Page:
“And I began to see, and, look! a likeness similar to the appearance of fire; from the appearance of his hips even downward there was fire, and from his hips even upward there was something like the appearance of a shining, like the glow of electrum. Then he thrust out the representation of a hand and took me by a tuft of hair of my head, and a spirit carried me between the earth and the heavens and brought me to Jerusalem in the visions of God, to the entrance of the inner gate that is facing northward, where the dwelling place is of the symbol of jealousy that is inciting to jealousy. And, look! the glory of the God of Israel was there, like the appearance that I had seen in the valley plain.”—Ezek. 8:2-4.
It was hard for Ezekiel to describe the appearance that Jehovah assumed in the vision, for it was not that of a human figure, but it was awe-inspiring and glorious. Ezekiel was lifted up by the hair of the head and carried by the spirit of inspiration to see, in this visionary way, what was going on hundreds of miles to the west in Jerusalem.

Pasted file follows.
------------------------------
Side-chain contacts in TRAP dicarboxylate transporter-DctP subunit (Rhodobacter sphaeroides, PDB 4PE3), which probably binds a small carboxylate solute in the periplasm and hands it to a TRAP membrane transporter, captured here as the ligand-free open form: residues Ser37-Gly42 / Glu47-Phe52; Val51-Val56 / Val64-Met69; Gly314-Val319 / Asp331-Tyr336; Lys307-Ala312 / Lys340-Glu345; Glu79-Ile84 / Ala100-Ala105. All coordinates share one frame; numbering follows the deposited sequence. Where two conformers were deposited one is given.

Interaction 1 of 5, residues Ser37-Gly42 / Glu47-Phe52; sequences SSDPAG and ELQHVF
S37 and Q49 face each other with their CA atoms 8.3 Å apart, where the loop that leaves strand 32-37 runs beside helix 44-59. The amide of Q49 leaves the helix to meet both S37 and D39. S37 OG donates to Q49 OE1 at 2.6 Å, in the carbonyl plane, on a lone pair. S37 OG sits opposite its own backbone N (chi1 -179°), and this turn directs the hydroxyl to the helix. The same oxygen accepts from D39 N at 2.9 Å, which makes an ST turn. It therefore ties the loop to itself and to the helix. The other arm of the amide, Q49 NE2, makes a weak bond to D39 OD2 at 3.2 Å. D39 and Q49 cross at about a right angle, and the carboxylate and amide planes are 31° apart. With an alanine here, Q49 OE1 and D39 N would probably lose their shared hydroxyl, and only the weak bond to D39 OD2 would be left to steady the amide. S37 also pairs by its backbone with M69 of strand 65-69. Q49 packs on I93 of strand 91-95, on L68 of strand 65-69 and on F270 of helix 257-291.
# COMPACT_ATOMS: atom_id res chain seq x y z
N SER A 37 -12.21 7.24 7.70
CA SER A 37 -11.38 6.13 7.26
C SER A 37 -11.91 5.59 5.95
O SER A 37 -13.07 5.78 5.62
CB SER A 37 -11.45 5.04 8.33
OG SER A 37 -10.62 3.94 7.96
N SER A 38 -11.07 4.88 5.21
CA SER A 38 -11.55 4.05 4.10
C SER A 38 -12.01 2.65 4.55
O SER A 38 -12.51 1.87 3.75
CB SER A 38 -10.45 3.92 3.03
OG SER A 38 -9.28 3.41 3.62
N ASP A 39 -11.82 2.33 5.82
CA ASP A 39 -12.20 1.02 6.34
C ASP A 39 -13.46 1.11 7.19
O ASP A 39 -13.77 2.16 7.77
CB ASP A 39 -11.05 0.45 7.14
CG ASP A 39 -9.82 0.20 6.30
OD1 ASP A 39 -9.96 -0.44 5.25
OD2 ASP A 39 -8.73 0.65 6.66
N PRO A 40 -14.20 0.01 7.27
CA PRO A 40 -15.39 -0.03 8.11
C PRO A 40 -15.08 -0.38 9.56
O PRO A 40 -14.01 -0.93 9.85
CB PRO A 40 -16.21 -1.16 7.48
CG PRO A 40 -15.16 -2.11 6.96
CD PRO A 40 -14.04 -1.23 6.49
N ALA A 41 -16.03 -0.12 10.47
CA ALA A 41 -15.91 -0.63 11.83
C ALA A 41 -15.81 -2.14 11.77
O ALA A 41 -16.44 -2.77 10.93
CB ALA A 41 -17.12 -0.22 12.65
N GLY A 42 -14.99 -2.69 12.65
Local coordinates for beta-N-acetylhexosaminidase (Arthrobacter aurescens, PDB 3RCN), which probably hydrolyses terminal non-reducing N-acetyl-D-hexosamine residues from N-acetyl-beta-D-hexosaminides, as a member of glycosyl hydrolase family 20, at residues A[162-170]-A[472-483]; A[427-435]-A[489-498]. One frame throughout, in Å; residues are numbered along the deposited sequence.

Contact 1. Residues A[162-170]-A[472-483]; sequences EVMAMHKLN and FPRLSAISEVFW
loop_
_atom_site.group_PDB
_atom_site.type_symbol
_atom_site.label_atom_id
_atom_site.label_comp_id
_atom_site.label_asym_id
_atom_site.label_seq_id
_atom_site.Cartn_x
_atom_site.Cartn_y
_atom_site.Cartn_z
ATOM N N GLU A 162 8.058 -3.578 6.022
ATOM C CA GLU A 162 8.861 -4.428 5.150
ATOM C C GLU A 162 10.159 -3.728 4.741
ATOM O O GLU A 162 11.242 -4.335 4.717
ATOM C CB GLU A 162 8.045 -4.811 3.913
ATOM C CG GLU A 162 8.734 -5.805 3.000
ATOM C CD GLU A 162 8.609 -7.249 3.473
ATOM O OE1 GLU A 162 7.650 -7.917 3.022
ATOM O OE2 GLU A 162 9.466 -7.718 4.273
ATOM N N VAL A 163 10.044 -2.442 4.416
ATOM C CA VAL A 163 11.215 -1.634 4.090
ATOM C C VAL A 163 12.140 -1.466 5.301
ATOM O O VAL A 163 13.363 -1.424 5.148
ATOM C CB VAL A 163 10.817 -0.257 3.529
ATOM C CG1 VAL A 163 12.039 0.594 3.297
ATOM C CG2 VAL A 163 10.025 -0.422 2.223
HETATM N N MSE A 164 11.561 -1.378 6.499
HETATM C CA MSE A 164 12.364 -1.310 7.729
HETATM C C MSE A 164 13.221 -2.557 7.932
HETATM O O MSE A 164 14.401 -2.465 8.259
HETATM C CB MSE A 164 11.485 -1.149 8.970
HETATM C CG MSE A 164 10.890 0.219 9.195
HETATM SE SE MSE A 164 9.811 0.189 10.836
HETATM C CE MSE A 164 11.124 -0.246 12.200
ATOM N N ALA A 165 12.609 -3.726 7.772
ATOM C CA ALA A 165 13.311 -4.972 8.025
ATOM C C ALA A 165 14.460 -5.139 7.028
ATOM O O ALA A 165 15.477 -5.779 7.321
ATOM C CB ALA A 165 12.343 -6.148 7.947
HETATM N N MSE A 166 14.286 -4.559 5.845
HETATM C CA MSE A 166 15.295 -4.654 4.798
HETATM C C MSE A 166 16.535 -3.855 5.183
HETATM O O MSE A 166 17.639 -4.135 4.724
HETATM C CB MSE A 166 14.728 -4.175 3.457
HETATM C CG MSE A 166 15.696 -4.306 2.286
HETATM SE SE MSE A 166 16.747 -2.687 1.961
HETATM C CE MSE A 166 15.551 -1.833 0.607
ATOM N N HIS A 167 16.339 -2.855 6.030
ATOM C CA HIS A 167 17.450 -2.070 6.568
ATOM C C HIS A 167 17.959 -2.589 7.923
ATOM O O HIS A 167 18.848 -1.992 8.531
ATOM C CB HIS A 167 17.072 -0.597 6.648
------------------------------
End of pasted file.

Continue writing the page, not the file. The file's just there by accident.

Ezekiel was set down at the gate of the inner courtyard of the temple, at a north gate. (The temple itself faced eastward.) It was a gate leading to the altar of sacrifice. At this place he saw something shocking: a lifeless, motionless “symbol of jealousy.” This was some kind of idolatrous image. It may have been an “asherah” or sacred pole representing the false goddess—a filthy sex goddess—who was the wife of the Canaanite god Baal.
THE “SYMBOL OF JEALOUSY”
Jehovah then began to speak from his chariot, which now had threateningly moved to Jerusalem to execute judgment on that city. Ezekiel tells us:
“And he proceeded to say to me: ‘Son of man, please, raise your eyes in the direction of the north.’ So I raised my eyes in the direction of the north, and, look! to the north of the gate of the altar there was this symbol of jealousy in the entranceway. And he went on to say to me: ‘Son of man, are you seeing what great detestable things they are doing, the things that the house of Israel are doing here for me to become far off from my sanctuary? And yet you will see again great detestable things.”’—Ezek. 8:5, 6.